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Driver fights Google Glass traffic ticket in California court

updated 06:31 pm EST, Thu January 16, 2014

Police cite visible-monitor law

A California driver is reportedly set for one of the first legal skirmishes over the use of Google Glass while driving. After being pulled over for traveling 80mph in a 65mph zone on Interstate 15 near San Diego, Cecilia Abadie received a second citation for "driving with a monitor visible" due to the electronic eyewear.

California Vehicle Code Section 27602 prohibits anyone from driving if a "television receiver, a video monitor, or a television or video screen, or any other similar means of visually displaying a television broadcast or video signal that produces entertainment or business applications, is operating and ... visible to the driver while driving the motor vehicle."

The law provides several exceptions for certain equipment "installed in a vehicle," including vehicle information displays, GPS and mapping displays, or monitors that supplement the driver's view forward, behind or to the sides of the vehicle.

Abadie's legal team is said to be focusing on the specific restriction on any monitor that "is operating"; she claims her Google Glass eyewear was turned off while driving, according to a NBC 7 San Diego report. She reportedly admits that the Google Glass activated when she looked up at the officer beside the vehicle, however. It is unclear if she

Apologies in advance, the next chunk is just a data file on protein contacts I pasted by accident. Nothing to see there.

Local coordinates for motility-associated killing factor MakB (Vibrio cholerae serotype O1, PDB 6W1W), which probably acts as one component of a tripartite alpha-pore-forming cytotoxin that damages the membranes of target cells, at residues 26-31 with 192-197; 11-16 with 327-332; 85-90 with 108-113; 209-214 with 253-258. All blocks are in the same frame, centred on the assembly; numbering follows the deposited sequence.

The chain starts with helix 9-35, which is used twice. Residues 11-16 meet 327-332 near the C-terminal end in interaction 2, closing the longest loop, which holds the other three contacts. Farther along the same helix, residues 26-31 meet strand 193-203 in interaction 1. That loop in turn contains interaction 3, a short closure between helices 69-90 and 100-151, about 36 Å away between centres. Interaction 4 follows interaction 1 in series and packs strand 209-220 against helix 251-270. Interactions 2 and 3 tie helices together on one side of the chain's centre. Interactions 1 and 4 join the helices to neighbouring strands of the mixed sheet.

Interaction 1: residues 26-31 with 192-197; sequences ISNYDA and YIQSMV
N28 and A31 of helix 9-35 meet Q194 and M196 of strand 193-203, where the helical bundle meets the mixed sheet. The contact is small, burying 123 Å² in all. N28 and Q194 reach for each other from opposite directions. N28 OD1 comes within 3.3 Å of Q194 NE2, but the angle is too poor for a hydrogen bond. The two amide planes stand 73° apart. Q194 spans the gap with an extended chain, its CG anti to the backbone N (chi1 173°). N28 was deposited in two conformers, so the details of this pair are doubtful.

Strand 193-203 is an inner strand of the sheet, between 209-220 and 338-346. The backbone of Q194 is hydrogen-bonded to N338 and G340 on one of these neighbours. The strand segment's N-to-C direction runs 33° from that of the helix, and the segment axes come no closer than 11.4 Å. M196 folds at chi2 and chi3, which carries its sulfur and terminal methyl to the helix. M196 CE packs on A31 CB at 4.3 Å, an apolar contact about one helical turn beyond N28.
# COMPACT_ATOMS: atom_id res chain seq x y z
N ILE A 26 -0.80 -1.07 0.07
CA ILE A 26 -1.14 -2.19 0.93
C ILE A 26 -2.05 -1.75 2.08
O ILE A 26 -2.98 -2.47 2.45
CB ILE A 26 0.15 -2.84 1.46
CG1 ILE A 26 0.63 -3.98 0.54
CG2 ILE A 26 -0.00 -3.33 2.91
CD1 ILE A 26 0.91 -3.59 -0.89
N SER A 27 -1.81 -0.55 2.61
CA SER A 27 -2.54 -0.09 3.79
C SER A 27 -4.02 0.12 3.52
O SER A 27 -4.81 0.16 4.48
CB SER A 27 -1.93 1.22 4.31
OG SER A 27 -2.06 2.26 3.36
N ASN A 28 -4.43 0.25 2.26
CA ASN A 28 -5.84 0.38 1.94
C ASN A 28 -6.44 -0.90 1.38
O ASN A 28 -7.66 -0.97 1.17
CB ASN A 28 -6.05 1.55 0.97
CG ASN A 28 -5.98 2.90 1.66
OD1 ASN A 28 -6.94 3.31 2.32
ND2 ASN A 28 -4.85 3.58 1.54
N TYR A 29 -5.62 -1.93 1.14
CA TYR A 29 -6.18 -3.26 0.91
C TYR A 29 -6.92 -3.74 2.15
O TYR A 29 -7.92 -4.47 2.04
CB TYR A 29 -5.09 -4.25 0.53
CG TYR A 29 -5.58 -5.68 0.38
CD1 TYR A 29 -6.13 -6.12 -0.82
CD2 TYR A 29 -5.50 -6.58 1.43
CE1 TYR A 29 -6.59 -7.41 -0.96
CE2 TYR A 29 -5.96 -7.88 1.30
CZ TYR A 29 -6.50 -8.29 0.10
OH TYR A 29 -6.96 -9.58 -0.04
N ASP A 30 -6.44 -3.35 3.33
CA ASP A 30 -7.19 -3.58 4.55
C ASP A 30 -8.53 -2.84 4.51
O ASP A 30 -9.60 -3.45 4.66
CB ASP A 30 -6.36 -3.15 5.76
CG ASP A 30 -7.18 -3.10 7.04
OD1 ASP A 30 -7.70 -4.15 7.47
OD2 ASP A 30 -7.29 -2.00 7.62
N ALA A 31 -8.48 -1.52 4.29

Her attorney, Will Concidine, claims "there's nothing illegal about wearing Google Glass while driving your vehicle." He argues that the law was drafted years before such technology was invented, with a specific purpose of preventing people from watching television while driving.

The case has reignited long-running debates surrounding the use of technology in vehicles, particularly in the age of multi-purpose devices, such as cellphones, that serve both as distractions and as driving aids. Proponents may argue that Google Glass can help reduce the need to look away from the road, presenting navigation guidance on a heads-up display rather than requiring drivers to glance down at a navigation display on the console. Critics may point out, however, that it is difficult for an officer to determine if electronic eyewear is being used for navigation or to check Facebook feeds.



By Electronista Staff
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